#include "hwlib.h"    /* DirectCore API header file */
#include "cimlib.h"   /* CIM lib API header file */
 
/* following header files required depending on application type */
 
#include "test_programs.h"
#include "keybd.h"
 
/* following shared host/target CPU header files required depending on app type */
 
#ifdef APP_SPECIFIC
  #include "streamlib.h"
  #include "video.h"
  #include "ia.h"
#endif
 
/* Global vars */
 
QWORD        nCoreList = 0;   /* bitwise core list, usually given in command line */
bool         fCoresLoaded = false;
 
/* Start of main() */
 
int main(int argc, char *argv[]) {
 
HCARD       hCard = (HCARD)NULL;  /* handle to card.  Note that multiple card handles can be opened */
CARDPARAMS  CardParams;
int         nDisplayCore, timer_count;
DWORD       data[120];
 
/* Display program header */
 
   printf("DirectCore minimum API example for C66x host and VM accelerators, Rev 2.1, Copyright (C) Signalogic 2015-2016\n");
 
/* Process command line for basic target CPU items:  card type, clock rate, executable file */
 
   if (!cimGetCmdLine(argc, argv, NULL, CIM_GCL_DEBUGPRINT, &CardParams, NULL)) exit(EXIT_FAILURE);
 
/* Display card info */
 
   printf("Co-CPU card info: %s-%2.1fGHz, target executable file %s\n", CardParams.szCardDescription, CardParams.nClockRate/1e9, CardParams.szTargetExecutableFile);
 
/* Assign card handle, init cores, reset cores */
 
   if (!(hCard = cimInitHardware(CIM_IH_DEBUGPRINT, &CardParams))) {  /* use CIM_IH_DEBUGPRINT flag so cimInitHardware will print error messages, if any */
 
      printf("cimInitHardware failed\n");
      exit(EXIT_FAILURE);
   }
 
   nCoreList = CardParams.nCoreList;
 
/*
   If application specific items are being used, process the command line again using flags and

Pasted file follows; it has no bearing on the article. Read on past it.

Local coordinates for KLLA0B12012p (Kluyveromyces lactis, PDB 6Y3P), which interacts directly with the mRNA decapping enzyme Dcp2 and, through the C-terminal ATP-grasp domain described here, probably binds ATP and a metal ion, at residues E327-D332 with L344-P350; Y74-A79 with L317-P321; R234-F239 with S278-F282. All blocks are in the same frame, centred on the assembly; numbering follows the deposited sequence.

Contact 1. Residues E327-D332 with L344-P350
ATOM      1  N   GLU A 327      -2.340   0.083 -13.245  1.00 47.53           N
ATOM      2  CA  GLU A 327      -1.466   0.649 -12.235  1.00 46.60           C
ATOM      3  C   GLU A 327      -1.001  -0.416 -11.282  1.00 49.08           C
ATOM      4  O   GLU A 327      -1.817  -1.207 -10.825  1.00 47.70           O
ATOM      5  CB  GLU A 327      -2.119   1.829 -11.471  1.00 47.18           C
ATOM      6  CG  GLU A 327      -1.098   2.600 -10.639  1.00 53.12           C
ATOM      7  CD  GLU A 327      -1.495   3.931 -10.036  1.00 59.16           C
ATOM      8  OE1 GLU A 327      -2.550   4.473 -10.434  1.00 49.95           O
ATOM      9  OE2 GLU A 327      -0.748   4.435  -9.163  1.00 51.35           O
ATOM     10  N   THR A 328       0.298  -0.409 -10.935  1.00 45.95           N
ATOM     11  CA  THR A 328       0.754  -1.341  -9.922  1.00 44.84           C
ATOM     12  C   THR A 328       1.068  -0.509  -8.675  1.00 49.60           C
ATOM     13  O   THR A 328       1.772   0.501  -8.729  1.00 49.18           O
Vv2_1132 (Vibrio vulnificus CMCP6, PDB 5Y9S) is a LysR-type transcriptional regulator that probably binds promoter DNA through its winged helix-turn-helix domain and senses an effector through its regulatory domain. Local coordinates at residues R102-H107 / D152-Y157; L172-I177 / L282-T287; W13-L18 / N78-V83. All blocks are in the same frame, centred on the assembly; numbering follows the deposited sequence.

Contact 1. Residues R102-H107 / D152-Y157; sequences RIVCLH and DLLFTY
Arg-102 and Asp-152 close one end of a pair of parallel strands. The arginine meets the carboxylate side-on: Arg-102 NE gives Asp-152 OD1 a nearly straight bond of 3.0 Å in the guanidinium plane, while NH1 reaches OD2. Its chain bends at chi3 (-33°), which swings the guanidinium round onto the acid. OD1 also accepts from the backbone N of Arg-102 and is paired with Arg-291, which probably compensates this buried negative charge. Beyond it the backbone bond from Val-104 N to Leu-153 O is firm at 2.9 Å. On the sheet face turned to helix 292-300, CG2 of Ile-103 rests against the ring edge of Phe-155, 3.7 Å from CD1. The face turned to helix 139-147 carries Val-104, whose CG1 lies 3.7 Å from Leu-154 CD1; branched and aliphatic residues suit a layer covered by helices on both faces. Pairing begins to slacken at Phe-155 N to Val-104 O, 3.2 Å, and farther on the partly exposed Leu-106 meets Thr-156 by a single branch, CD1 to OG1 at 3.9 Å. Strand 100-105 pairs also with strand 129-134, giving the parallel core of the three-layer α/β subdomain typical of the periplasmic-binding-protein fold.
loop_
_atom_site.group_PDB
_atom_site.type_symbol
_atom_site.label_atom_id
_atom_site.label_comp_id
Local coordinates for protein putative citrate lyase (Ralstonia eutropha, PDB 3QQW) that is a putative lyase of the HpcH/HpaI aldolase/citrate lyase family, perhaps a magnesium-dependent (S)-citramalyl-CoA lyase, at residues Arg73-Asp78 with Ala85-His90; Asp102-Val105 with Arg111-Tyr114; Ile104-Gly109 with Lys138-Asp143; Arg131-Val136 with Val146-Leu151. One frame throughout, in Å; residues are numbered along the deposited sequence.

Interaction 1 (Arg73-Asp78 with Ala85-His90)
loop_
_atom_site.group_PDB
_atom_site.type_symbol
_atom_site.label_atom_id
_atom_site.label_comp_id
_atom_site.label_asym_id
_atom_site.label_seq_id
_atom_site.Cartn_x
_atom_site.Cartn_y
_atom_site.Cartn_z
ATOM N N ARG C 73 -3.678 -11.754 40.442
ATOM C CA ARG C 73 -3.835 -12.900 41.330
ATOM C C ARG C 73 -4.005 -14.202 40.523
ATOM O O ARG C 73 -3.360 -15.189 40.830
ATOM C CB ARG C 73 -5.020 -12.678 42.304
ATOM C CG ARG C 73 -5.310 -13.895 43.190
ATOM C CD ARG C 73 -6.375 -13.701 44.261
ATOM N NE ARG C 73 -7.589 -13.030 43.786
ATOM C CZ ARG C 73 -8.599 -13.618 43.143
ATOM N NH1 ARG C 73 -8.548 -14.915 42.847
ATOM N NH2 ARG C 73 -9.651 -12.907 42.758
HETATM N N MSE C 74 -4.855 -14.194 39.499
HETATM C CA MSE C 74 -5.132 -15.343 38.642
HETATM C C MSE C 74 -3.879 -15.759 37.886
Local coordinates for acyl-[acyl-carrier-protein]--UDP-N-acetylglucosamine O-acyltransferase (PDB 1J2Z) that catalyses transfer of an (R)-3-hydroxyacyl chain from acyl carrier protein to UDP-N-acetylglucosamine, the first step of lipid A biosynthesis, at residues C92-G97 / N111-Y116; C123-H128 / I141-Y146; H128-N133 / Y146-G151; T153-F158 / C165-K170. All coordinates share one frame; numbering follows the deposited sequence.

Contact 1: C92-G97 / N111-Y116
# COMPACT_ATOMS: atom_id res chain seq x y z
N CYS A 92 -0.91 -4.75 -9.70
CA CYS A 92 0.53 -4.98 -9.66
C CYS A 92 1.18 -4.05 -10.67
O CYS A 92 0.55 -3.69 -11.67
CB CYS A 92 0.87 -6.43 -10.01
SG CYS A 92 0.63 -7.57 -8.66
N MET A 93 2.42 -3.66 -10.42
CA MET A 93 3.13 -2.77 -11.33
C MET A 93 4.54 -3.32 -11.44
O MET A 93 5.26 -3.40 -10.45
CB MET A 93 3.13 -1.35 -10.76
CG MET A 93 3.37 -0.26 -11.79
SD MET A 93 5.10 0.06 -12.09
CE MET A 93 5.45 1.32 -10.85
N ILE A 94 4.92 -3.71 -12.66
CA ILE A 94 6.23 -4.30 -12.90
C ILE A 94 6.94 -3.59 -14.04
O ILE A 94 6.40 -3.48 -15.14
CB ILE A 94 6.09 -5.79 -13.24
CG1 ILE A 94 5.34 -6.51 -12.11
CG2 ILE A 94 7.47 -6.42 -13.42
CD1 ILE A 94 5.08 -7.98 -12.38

structs as listed below (note -- this example gives NULL for the application specific struct)
 
   App                 Flag          Struct Argument (prefix with &)
   ---                 ----          -------------------------------
 
   VDI                 CIM_GCL_VDI   VDIParams
   Image Analytics     CIM_GCL_IA    IAParams
   Media Transcoding   CIM_GCL_MED   MediaParams
   Video               CIM_GCL_VID   VideoParams
   FFT                 CIM_GCL_FFT   FFTParams
*/
 
   if (!cimGetCmdLine(argc, argv, NULL, CIM_GCL_DEBUGPRINT, &CardParams, NULL)) goto cleanup;
 
/* Load executable file(s) to target CPU(s) */
 
   printf("Loading executable file %s to target CPU corelist 0x%lx\n", CardParams.szTargetExecutableFile, nCoreList);
 
   if (!(fCoresLoaded = DSLoadFileCores(hCard, CardParams.szTargetExecutableFile, nCoreList))) {
 
      printf("DSLoadFileCores failed\n");
      goto cleanup;
   }
 
/* Run target CPU hardware.  If required, give application type flag and pointer to application property struct, as noted in comments above */
 
   if (!cimRunHardware(hCard, CIM_RH_DEBUGPRINT | (CardParams.enableNetIO ? CIM_RH_ENABLENETIO : 0), &CardParams, NULL)) {
 
      printf("cimRunHardware failed\n");  /* use CIM_RH_DEBUGPRINT flag so cimRunHardware will print any error messages */
      goto cleanup;
   }
 
   nDisplayCore = GetDisplayCore(nCoreList);
   DSSetCoreList(hCard, (QWORD)1 << nDisplayCore);
 
   printf("Core list used for results display = 0x%llx\n", (unsigned long long)((QWORD)1 << nDisplayCore));
 
 
/* Start data acquisition and display using RTAF components */
 
   setTimerInterval((time_t)0, (time_t)1000);
   printf("Timer running...\n");